Patent thickets and the commercialization of new technologies
It was a transaction that made headlines not only in the business press but in news outlets around the world: Google acquired Motorola Mobility for $12.5 billion in a deal closed in May 2012. Less than two years later, Google has sold Motorola Mobility to Lenovo for $2.9 billion. Despite billions of dollars in losses, Google has decided to hold on to up to 20,000 of Motorola’s lucrative mobile patents. This decision confirms what was clear from the outset that this deal was all about patents. Following the sale of Motorola Mobility, the question now arises - why did Google pay almost $500,000 for each of Motorola’s 27,400 patents to begin with?
A mobile phone is a combination of a large number of technological components ranging from wireless data transmission standards, LCD screens, to batteries, and antennas. Manufacturers need to get a license from anyone who contributed a component, or at least has patents on a component that is needed to assemble and sell smartphones (this includes not only hardware, but increasingly software that can also be protected by patents). A situation like this, where relevant bits and pieces of technologies – that taken together form an end-product – are owned by various and fragmented patentees, is often called a patent thicket.
In a patent thicket, any patent holder can try to prevent others from manufacturing the product (in Google’s case, a smartphone or the operating system) as a whole by not granting a license or by demanding unreasonably high licensing fees. In this situation, companies resort to granting each other cross-licenses on their entire portfolio of patents. A cross-license gives them the right to use each other’s patents without the threat of being sued. Owning a large patent portfolio becomes a vital bargaining chip in the underlying negotiations, and Google simply did not have enough patents before the Motorola acquisition to be taken seriously in the mobile technology sector.
While this situation in the smartphone industry has been well-reported, it can be assumed that similar problems exist in many other industries that require access to various technologies in order to assemble and sell an end-product. From a research perspective, however, it has not been clear how patent thickets can be detected from publicly available data, and what their effect on firm strategy, market structure, and the pace of innovation is.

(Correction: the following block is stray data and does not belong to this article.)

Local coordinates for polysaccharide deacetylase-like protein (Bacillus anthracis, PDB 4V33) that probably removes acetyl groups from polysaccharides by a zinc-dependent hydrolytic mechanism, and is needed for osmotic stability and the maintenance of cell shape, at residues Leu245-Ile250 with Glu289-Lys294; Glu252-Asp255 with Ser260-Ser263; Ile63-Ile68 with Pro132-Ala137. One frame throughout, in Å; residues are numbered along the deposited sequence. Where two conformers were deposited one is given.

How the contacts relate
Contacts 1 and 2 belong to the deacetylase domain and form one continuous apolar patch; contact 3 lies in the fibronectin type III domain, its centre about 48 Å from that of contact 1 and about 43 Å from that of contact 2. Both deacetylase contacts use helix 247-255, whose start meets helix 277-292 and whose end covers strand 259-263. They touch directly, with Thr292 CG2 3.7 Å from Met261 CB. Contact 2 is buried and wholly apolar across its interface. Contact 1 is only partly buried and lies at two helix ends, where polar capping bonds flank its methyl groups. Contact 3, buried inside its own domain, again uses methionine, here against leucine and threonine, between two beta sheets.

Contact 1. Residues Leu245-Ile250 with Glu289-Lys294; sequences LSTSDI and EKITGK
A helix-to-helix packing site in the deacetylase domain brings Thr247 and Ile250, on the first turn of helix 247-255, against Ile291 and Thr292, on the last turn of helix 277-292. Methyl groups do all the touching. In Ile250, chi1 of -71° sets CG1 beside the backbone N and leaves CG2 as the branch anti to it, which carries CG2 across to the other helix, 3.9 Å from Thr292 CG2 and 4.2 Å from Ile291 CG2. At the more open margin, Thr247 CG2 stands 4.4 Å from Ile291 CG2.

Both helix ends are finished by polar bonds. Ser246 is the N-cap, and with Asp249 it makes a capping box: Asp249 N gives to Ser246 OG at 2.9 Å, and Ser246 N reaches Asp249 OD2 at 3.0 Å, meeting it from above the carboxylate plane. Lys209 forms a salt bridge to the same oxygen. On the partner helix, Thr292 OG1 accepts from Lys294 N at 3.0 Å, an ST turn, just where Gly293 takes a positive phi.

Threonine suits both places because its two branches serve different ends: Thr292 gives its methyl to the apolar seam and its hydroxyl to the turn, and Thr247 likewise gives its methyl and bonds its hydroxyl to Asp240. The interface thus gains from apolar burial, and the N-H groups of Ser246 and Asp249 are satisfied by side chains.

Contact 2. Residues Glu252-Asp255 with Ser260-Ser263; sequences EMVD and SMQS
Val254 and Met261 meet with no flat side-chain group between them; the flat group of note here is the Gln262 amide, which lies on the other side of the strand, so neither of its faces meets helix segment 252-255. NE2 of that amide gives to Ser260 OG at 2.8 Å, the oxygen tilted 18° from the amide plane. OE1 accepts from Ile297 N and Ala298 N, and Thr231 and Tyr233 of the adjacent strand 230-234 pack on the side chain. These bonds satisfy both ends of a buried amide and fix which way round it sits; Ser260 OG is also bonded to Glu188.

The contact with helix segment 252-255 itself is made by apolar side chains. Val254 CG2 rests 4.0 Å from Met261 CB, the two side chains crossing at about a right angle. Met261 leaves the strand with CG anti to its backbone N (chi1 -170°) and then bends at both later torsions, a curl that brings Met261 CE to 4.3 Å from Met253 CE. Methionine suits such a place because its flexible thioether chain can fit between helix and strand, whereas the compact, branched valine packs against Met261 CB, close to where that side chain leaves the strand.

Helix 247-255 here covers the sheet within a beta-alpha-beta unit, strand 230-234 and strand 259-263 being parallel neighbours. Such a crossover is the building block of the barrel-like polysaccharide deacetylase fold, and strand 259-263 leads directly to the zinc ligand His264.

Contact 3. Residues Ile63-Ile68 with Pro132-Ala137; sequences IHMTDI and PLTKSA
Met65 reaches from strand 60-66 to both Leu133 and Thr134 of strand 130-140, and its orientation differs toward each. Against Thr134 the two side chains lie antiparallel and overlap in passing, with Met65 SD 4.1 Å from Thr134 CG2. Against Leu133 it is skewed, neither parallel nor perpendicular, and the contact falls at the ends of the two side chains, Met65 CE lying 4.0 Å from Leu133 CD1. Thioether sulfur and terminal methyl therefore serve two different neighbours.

In a stream of research spanning several publications and working papers, Stefan Wagner (jointly with his coauthors Dietmar Harhoff and Georg von Graevenitz) developed a methodology that allows to identify the existence and development of patent thickets across industries, and apply it to important managerial and regulatory questions. The proposed identification of patent thickets is based on mutual blocking relationships between firms. Mutual blocking emerges if, for example, firm A owns technology that prevents firm B from pursuing its research without infringing on A’s patents, and vice versa. Patent thickets can then be measured by identifying the network structure of these mutual blocking relations as indicated by references in patent filings (von Graevenitz, Wagner and Harhoff, 2011).
Based on this new measure of patent thickets, Wagner and his coauthors are able to empirically analyze how firms adjust their strategy in the presence of thickets. In a second paper, they show that firms patent more aggressively in the presence of patent thickets, further increasing the problem and inducing a vicious cycle that can explain the recent increase in the number of patents filed in various industries (von Graevenitz, Wagner and Harhoff, 2013).
In their current working paper “Conflict resolution, public goods, and patent thickets” Wagner and his coauthors analyze firms’ use of litigation over intellectual property rights. One key finding is that the existence of patent thickets reduces firms’ incentives to engage in litigation as they have to fear retaliation from the defendant, who is likely to own intellectual property rights that can be used against the plaintiff. It can also be shown that this effect is stronger for firms whose patent rights are threatening many other companies, when compared to companies whose patent rights are relevant to only a few other players in an industry (Harhoff, von Graevenitz and Wagner, 2013).
Taken together, this work has implications both for research as well as in practice. The tendency of patent thickets to self-perpetuate and grow is a worrying trend. Patent thickets lead to an increase in firms’ efforts to patent, while at the same time reducing the incentive to engage in litigation. An implication of this is that patent thickets might constitute barriers to entry for companies without significant patent portfolios. To what extent that ultimately hampers the speed of innovation and the commercialization of new technology is a question open to further research.